Hisense is also pushing quite competitively into the laser projector market with high-sung models like the PX1-Pro and the L9H. Although projectors may take a bit more time and technical upgrades to reach the heights of conventional TV sales, Hisense’s innovation in this part of the market is certainly a welcome one that could prove to be challenging for Samsung and Sony to dampen.
Is Samsung in trouble?
TrendForce data suggests that Samsung could see as much as a 10% decline in TV sales this year with a meteoric 153% year over year increase for its QD-OLED TV line. The firm continues to show ample promise with game-changing technologies, like its TV Gaming Hub smart software, which has Samsung success in the gaming category since its debut in 2022.
That being said, Samsung has still produced a number of award-winning TVs in 2023 like the Samsung S95C OLED and Samsung QN90C QLED. These TVs are undoubtedly more expensive than the models Hisense and TCL are finding success with, but they're still finding widespread adoption despite their higher price tag.
Should you shop for a TCL and Hisense when buying your next TV? As it currently stands, TCL and Hisense wield around a 13% market share individually against Samsung’s 18.5%, according to data provided via TrendForce.
If you're looking for more affordable options, TCL and Hisense are both reputable brands that offer a better price-to-performance ratio than rival Samsung TVs and are worth considering if you want one of the best budget TVs. On the other hand, if you want something a bit higher-end, Samsung's new QD-OLED TVs are tough to beat.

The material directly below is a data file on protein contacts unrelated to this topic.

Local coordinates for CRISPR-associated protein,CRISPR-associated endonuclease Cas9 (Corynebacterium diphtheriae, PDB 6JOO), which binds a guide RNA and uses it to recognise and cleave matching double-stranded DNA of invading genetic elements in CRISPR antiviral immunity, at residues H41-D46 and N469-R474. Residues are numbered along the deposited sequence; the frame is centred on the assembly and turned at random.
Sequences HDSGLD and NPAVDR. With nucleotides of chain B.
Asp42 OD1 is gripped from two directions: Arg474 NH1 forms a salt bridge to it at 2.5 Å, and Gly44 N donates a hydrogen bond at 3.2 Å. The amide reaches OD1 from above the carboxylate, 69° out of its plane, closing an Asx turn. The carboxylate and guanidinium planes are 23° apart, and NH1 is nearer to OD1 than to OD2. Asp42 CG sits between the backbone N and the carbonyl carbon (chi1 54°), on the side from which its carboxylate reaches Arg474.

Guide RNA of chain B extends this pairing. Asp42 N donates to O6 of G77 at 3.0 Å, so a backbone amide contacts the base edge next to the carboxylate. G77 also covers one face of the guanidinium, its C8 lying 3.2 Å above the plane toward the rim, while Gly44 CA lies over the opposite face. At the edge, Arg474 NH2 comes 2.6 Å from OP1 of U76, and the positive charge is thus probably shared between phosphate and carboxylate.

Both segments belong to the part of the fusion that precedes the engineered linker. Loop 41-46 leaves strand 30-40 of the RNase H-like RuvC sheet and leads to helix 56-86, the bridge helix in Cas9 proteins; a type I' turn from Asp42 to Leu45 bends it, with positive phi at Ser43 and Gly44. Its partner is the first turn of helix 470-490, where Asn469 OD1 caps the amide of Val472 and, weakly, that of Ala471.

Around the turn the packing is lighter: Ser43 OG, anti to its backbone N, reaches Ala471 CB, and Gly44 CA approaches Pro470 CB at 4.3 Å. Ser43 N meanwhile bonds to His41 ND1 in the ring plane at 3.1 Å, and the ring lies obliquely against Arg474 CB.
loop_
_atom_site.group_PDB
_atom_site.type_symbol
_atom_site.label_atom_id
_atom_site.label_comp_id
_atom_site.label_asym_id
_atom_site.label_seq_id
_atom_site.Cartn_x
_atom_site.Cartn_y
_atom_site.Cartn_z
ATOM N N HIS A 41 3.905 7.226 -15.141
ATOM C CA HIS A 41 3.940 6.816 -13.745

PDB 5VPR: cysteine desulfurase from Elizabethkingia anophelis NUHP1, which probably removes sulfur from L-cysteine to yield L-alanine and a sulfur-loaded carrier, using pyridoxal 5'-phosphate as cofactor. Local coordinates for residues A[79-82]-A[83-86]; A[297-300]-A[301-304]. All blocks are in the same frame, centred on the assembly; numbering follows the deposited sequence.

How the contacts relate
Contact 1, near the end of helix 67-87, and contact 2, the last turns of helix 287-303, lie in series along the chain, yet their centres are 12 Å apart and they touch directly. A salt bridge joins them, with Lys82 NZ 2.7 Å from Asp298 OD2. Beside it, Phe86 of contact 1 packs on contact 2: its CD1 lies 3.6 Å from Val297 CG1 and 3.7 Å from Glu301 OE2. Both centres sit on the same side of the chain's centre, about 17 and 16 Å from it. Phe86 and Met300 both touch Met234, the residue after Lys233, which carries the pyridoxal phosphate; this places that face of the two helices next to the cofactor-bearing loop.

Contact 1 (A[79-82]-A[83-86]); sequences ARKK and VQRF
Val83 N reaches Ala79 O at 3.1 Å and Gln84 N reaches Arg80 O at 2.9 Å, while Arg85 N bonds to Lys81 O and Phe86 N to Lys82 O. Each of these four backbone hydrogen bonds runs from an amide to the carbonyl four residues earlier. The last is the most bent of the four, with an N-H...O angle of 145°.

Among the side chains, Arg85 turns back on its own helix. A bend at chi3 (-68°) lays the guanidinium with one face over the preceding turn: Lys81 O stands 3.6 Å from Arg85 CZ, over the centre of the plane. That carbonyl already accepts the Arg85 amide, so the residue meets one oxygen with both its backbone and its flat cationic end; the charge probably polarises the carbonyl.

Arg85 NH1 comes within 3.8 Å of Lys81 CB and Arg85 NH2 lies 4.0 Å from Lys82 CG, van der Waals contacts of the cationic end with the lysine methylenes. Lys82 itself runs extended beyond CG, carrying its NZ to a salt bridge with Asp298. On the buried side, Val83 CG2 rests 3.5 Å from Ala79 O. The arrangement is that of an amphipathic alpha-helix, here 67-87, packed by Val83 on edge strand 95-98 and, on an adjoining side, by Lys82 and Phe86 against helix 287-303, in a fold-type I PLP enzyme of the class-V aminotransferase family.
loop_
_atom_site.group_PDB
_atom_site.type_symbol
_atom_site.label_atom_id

It’s unclear just how much Hisense and TCL will influence the market come 2024, but their slow and sure rise to fame is an interesting one to follow as Samsung takes a backseat to more affordable rivals.
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Ryan Epps is a Staff Writer under the TV/AV section at Tom's Guide focusing on TVs and projectors. When not researching PHOLEDs and writing about the next major innovation in the projector space, he's consuming random anime from the 90's, playing Dark Souls 3 again, or reading yet another Haruki Murakami novel.
Well no surprises here. My own buying experience tells me not to go for that big brands anymore.Reply
Back when 3D smart TV's were unique I spend big to ensure future proofing. Brought a 4k Samsung 3D tv. Within two years google stopped support of YouTube app and Samsung just said sorry can't do anything. No new apps in the ecosystem. Then I brought the awesome LG smart passive 4k 3D tv with magic remote. Awesome experience until the YouTube app started playing up. It still does ok but then I got smart instead of the tv and brought firestick. So what's the point of buying a Samsung or LG tv if there is no support and they forget about their customers. Guess what. The customer does not forget
Also in the day and age of awesome picture quality as a base standard customers are now more savvy. They dont fall for crap like quantum dot blah blah, marketing bull and think I need to buy X size with X refresh which is decent enough. Then pair it with chrome cast or firestick. These sticks are easy to replace as opposed to the entire tv which can cost dearly